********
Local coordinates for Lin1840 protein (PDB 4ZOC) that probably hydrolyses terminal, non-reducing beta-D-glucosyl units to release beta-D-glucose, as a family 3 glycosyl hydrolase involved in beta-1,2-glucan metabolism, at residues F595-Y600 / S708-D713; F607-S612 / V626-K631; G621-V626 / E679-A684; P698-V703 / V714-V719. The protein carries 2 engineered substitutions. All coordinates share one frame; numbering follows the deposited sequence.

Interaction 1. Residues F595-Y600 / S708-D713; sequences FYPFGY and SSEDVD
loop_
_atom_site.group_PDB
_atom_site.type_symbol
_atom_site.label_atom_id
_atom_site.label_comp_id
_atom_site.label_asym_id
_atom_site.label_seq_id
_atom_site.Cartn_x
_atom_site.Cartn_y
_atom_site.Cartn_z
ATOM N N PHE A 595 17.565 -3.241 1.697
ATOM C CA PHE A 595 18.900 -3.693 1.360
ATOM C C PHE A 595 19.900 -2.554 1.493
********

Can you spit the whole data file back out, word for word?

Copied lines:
Local coordinates for Lin1840 protein (PDB 4ZOC) that probably hydrolyses terminal, non-reducing beta-D-glucosyl units to release beta-D-glucose, as a family 3 glycosyl hydrolase involved in beta-1,2-glucan metabolism, at residues F595-Y600 / S708-D713; F607-S612 / V626-K631; G621-V626 / E679-A684; P698-V703 / V714-V719. The protein carries 2 engineered substitutions. All coordinates share one frame; numbering follows the deposited sequence.

Interaction 1. Residues F595-Y600 / S708-D713; sequences FYPFGY and SSEDVD
loop_
_atom_site.group_PDB
_atom_site.type_symbol
_atom_site.label_atom_id
_atom_site.label_comp_id
_atom_site.label_asym_id
_atom_site.label_seq_id
_atom_site.Cartn_x
_atom_site.Cartn_y
_atom_site.Cartn_z
ATOM N N PHE A 595 17.565 -3.241 1.697
ATOM C CA PHE A 595 18.900 -3.693 1.360
ATOM C C PHE A 595 19.900 -2.554 1.493